A production-ready test aircraft
One key to the overall strategy established from the outset was to build a production representative first test article. Rather than a prototype, the first test article has been built with rigorous production processes on the same manufacturing line with equal tooling that will be utilised to continue shaping the B-21 fleet. The first test article is equipped with its primary mission systems such as communications and navigation systems.
The decision to build a highly representative test vehicle will allow Northrop Grumman and USAF to conduct a robust flight test campaign and pull discovery left, in alignment with the programme’s execution strategy from the outset.
“The B-21 programme is a prime example of how industry can be a capable partner in providing systems that meet critical needs, efficiently. The first test aircraft was built by our technicians using factory production processes; we’re doing that learning and refining in parallel, which will enable us to get to stable and steady production more quickly,” said Tom Jones, sector president for Northrop Grumman Aeronautics Systems.
Sustainment in the crosshairs
Beyond focusing on production in the early stages, the programme took sustainment into account during the design phase. In addition to driving efficiency over the long term, this approach also yields more near-term benefits.
“Given Northrop Grumman’s focus on sustainment early in development, the B-21 is much further along on tech data than we would typically expect on a new programme at this point,” said Doug Young, vice president and division general manager, Northrop Grumman Aeronautics Systems. “Development of content such as product support, materiel readiness and training is well underway, giving B-21 a head start on support and sustainment operations ahead of delivery to the user community.”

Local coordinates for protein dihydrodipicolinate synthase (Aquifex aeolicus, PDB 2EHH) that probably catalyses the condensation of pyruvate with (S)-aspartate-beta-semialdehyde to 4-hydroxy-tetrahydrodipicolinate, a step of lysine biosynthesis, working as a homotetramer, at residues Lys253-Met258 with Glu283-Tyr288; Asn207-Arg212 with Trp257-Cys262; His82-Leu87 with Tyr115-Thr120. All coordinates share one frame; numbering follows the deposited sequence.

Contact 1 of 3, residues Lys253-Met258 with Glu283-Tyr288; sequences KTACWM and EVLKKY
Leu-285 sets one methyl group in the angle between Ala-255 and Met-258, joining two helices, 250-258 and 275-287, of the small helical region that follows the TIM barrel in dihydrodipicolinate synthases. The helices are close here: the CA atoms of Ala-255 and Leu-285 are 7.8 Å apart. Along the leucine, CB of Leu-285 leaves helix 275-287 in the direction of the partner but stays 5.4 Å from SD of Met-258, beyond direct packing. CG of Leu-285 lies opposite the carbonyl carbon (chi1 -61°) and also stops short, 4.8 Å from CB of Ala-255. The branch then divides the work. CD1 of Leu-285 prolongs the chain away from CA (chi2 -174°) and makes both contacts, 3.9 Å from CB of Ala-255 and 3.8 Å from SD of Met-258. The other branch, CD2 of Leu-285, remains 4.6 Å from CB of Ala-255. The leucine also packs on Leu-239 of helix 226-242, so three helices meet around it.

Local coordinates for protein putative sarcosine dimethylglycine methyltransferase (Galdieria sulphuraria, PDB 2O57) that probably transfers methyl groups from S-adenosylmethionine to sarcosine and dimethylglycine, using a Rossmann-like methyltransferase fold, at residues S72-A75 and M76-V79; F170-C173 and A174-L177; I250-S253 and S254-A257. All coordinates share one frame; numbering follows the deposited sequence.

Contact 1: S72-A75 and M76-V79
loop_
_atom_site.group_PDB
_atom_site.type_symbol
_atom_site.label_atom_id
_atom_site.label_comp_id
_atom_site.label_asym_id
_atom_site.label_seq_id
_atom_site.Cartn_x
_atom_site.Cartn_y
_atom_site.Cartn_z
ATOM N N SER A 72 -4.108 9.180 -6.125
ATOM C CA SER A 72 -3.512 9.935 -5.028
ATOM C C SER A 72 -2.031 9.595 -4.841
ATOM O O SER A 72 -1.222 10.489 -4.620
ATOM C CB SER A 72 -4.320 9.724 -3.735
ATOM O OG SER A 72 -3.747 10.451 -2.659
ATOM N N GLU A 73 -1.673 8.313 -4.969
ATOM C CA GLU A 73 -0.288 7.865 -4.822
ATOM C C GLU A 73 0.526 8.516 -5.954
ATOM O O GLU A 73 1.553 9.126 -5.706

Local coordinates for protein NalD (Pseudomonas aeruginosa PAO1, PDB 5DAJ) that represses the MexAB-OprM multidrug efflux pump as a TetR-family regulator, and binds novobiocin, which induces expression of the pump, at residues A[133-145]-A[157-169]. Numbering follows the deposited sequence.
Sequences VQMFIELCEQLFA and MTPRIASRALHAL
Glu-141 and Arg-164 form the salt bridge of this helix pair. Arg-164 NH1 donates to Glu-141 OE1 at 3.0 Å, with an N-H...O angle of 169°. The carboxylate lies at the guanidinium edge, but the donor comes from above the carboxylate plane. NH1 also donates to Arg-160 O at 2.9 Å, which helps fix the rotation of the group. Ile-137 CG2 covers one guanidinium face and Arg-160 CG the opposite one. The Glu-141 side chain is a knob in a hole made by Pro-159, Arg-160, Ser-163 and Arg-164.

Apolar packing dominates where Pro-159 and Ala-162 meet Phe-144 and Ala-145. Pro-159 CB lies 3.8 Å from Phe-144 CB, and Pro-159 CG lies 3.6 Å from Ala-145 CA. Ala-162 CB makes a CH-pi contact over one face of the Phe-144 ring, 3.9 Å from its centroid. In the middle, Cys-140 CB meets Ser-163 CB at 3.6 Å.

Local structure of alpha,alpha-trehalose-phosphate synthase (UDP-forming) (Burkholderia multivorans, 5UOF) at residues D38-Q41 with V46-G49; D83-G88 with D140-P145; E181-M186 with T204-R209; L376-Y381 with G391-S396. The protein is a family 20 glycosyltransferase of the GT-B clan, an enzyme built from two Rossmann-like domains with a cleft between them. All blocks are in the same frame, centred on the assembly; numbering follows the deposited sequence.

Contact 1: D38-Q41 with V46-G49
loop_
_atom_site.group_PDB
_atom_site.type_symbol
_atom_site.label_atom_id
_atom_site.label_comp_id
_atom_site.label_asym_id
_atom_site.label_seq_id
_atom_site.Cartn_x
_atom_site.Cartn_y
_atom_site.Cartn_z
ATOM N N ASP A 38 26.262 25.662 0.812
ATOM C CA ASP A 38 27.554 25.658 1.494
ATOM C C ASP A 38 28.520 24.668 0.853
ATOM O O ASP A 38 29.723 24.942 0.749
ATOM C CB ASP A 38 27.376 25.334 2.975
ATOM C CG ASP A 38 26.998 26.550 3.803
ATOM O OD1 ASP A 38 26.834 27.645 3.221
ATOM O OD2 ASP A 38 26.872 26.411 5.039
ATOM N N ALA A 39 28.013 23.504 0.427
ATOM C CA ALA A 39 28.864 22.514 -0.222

Developed with a digital thread over the programme life cycle, the B-21 utilises the latest in digital tools and capabilities from design to development and test, and ultimately in sustainment. This focus on the digital ecosystem coupled with investment in labs and testing facilities has allowed the Northrop Grumman team to digitally model the aircraft performance prior to physical movements or needs.
As the bomber undergoes various ground tests, digital models are outperforming industry standards with twice the accuracy. This is evident in initial testing with the first test article performing as expected; testing of the engines, weapons bay doors, landing gear and control services demonstrated expected results and indicates the effectiveness and value of digital modeling.
The B-21 is the world’s first sixth-generation aircraft, backed by decades of expertise in stealth technology and optimised for the high-end threat environment. With its open architecture and application of cloud technology, the B-21 is built for seamless incorporation of software upgrades and new capabilities.
Northrop Grumman has already demonstrated the Raider will be capable of integrating third party technology, supporting the programme’s focus on modernisation and need to keep the weapon system on the leading edge of future threats.